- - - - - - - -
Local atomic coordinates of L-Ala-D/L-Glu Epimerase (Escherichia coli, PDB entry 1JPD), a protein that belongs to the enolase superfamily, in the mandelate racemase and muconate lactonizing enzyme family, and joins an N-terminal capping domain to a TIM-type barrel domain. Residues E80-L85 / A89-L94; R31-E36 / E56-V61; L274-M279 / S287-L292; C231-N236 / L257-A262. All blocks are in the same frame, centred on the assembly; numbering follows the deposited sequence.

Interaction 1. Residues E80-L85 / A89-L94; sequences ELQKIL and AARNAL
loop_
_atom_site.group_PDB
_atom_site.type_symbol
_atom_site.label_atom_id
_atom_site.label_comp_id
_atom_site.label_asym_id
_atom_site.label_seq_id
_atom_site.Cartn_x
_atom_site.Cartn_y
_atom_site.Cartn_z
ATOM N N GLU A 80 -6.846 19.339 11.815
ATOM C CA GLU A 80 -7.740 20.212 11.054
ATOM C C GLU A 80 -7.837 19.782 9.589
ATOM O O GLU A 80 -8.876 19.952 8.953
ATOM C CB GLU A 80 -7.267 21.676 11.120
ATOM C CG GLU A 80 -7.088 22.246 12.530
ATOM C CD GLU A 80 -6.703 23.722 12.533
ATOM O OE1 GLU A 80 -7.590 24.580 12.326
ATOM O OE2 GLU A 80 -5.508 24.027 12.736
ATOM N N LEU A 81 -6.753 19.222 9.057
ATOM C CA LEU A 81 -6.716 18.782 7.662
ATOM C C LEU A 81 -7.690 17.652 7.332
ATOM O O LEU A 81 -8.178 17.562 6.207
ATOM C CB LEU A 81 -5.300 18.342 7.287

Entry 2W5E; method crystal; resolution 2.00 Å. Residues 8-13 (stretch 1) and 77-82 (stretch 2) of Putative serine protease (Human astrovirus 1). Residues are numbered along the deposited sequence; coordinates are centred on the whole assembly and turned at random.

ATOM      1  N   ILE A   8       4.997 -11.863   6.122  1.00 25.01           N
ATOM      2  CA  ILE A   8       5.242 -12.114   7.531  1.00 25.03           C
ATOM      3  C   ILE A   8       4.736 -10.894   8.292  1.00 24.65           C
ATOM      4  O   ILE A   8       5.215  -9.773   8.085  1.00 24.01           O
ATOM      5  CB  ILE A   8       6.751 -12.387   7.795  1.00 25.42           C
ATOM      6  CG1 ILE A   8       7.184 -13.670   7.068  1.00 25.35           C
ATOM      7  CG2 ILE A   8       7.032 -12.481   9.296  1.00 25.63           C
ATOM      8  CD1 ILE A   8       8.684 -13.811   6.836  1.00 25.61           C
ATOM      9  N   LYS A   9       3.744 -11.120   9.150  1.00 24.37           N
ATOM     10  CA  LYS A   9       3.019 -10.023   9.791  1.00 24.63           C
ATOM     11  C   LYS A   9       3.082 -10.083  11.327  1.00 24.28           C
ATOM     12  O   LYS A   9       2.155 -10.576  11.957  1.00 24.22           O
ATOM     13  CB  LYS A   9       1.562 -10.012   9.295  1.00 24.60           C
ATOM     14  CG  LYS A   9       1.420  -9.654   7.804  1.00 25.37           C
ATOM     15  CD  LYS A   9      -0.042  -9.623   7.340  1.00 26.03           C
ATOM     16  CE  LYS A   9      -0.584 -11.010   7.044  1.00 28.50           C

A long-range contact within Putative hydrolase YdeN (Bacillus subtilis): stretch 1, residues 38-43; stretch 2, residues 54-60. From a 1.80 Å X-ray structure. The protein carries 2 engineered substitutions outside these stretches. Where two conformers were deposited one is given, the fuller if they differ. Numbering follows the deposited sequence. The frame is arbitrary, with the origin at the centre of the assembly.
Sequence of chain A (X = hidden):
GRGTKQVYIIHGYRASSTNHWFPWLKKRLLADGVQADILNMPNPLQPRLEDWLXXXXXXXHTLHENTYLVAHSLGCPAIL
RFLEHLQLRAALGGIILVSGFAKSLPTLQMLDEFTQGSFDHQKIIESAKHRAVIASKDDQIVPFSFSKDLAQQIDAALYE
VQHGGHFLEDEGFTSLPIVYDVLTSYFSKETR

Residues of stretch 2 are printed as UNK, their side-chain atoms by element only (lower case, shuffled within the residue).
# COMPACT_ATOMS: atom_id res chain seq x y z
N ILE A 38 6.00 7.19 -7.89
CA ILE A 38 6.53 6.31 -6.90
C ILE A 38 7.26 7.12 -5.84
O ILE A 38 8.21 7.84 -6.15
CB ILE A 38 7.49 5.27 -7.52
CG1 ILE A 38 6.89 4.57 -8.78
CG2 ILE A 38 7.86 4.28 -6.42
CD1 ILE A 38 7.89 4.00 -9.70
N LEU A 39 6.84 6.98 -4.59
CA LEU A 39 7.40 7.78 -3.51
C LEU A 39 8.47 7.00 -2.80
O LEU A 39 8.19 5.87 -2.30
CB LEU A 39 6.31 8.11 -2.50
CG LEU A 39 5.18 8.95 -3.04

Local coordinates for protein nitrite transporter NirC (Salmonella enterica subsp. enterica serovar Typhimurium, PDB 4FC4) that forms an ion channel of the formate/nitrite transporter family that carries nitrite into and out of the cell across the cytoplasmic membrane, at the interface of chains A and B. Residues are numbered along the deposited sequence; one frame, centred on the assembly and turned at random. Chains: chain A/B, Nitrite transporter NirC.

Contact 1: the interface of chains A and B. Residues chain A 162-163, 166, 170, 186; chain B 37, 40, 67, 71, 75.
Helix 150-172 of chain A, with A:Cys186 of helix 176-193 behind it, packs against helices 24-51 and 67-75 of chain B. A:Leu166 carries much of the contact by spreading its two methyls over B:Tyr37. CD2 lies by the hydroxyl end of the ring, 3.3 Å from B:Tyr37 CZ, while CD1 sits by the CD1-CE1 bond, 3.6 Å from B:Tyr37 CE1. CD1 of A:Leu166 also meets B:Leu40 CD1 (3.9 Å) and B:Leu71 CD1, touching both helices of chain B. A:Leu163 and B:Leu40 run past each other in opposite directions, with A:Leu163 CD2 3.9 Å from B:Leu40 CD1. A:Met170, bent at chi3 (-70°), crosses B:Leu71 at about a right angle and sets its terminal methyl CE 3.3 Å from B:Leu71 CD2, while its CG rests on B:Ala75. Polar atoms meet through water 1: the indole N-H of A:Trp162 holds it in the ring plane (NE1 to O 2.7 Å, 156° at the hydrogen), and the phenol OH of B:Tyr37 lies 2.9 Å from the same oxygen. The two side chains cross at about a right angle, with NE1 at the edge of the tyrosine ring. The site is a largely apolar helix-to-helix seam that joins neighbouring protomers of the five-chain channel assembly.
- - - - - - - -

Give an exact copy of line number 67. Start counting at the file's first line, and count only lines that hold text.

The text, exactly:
Helix 150-172 of chain A, with A:Cys186 of helix 176-193 behind it, packs against helices 24-51 and 67-75 of chain B. A:Leu166 carries much of the contact by spreading its two methyls over B:Tyr37. CD2 lies by the hydroxyl end of the ring, 3.3 Å from B:Tyr37 CZ, while CD1 sits by the CD1-CE1 bond, 3.6 Å from B:Tyr37 CE1. CD1 of A:Leu166 also meets B:Leu40 CD1 (3.9 Å) and B:Leu71 CD1, touching both helices of chain B. A:Leu163 and B:Leu40 run past each other in opposite directions, with A:Leu163 CD2 3.9 Å from B:Leu40 CD1. A:Met170, bent at chi3 (-70°), crosses B:Leu71 at about a right angle and sets its terminal methyl CE 3.3 Å from B:Leu71 CD2, while its CG rests on B:Ala75. Polar atoms meet through water 1: the indole N-H of A:Trp162 holds it in the ring plane (NE1 to O 2.7 Å, 156° at the hydrogen), and the phenol OH of B:Tyr37 lies 2.9 Å from the same oxygen. The two side chains cross at about a right angle, with NE1 at the edge of the tyrosine ring. The site is a largely apolar helix-to-helix seam that joins neighbouring protomers of the five-chain channel assembly.